Golden and her siblings woke before sunrise every morning to milk the cows and feed the animals before getting ready for school. There were no school buses; they walked to school, several miles away. School was a place they learned social skills as well as practical skills. One social activity was the Evening School Box Supper. The young girls would decorate boxes and put home cooked meals in them. Then they would take them to school, where the young boys would bid on the boxes. After purchasing the box the boy ate supper with the girl who created the box. Golden said, "All of us young girls looked forward to that evening." Unfortunately Golden did not have the opportunity to finish school, but she took what she learned and used it to improve her life.
On Easter Sunday, 1938, in Oklahoma, Golden met her husband, William Jennings Baldock (called Jay). He was a cook for Pullman's Café. Both had seen each other around town, but Jay never had the opportunity to ask her out on a date. She walked into the café and asked if someone would call a taxi for her. Jay was working behind the counter, and his boss requested that Jay make that call. While waiting for the taxi, Jay asked Golden out. She agreed and 6 weeks later on May 31,1938 they were married. She said, "I believe the good Lord intended for Jay and myself to meet that Easter Sunday; we loved each other, and felt we were meant to be together, and we both feel that way today."
Jay was 21, and Golden was 18 when they married. Times were difficult; Jay worked at Pullman's Café 7 days a week, 12 hours a day to earn $15.00 a week. Golden worked at a help yourself laundry for $1.00 a day, 6 days a week. "We thought that's the way it's supposed to be; other young people our age did the same things." In 1943, Jay went to work for Lenard's Lumber Company, and due to his excellent customer service, and the knowledge of the lumber business, he was hired by Kemp Lumber Company in Roswell, New Mexico, to manage their main office. The Baldocks packed their belongings and moved. Golden went to work for Safeway Grocery Store stocking their shelves; after a few months she became a cashier and enjoyed working one-on-one with the customers. Her ability to allow the customers to feel welcomed, earned her a promotion. She was in charge of ordering houseware products for the store. She was thankful for her positions with Safeway and the education she gained from working there.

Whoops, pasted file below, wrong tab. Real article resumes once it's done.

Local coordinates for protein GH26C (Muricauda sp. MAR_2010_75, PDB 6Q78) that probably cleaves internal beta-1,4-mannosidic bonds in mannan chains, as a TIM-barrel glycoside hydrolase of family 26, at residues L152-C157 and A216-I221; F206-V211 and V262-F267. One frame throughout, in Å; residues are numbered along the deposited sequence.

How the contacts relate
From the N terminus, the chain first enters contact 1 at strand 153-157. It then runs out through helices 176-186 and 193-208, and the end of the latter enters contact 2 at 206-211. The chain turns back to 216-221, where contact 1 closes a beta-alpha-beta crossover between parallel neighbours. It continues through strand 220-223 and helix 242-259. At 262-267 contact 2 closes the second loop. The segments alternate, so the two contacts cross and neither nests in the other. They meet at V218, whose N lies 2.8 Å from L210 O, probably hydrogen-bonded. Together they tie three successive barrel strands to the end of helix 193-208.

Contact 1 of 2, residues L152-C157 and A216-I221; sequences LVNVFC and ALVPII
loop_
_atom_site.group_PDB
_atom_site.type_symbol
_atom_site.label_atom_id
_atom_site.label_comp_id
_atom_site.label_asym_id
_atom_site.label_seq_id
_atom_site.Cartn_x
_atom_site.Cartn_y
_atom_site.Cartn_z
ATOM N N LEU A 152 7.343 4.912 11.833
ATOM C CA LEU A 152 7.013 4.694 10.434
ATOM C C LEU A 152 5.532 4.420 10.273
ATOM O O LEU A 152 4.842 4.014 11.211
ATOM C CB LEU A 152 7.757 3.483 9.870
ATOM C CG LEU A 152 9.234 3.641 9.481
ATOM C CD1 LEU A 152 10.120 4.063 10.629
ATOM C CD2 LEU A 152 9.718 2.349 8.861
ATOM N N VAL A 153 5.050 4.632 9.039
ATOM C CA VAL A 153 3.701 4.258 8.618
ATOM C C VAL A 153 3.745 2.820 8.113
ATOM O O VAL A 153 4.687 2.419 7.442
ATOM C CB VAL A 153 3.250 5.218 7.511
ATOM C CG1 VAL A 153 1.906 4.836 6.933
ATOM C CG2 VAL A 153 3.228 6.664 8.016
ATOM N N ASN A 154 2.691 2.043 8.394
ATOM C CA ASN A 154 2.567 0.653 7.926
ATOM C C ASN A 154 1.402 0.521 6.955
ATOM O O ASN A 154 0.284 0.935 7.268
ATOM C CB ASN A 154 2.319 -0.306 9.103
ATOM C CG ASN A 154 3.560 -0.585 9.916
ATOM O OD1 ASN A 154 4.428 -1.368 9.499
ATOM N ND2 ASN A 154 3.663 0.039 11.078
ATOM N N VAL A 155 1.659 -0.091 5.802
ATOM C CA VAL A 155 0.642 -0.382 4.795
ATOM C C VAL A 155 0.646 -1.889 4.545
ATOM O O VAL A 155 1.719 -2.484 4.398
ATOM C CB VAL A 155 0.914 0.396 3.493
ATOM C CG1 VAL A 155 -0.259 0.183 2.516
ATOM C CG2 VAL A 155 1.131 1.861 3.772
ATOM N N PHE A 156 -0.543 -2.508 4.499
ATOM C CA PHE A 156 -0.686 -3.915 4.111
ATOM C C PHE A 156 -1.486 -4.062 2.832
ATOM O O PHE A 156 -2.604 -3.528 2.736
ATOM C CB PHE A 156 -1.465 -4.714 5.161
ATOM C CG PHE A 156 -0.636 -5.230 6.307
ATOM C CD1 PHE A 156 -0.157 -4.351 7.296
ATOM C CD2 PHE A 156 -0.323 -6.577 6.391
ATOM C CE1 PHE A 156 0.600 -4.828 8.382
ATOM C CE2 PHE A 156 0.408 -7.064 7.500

Golden's brother, Edward Farrell had a farm in Maricopa, Arizona, and he told them of a little grocery store that was for sale in Maricopa. He felt it would be
a great business venture for all of them. Jay and Golden, with her brother's help, bought that little grocery store and moved to Maricopa, Arizona in 1952. Upon arriving in the town, she exclaimed, "What have we done!" The town consisted of about 1000 people, farmers, small business owners, and the Ak-Chin Indian Reservation. With the knowledge both Jay and Golden brought with them from their previous occupations, that little grocery store grew into a successful business. It became the Maricopa Mercantile. The store was expanded 4 different times to meet the demands of a growing clientele. The Native Americans were some of their best customers and became close friends, even to this day. Their business motto was, "If we haven't got it, we will get it for you." This included clothing, furniture, appliances, and fine jewelry. Golden was responsible for developing a credit line that was used in their business, which allowed their customers to purchase food and items they desperately needed. She also saw the need for good health and helped bring about a well-baby clinic to the town of Maricopa. The Maricopa Mercantile was fortunate in having loyal patrons and employees. The store had as many as 17 employees, many who worked there until retirement.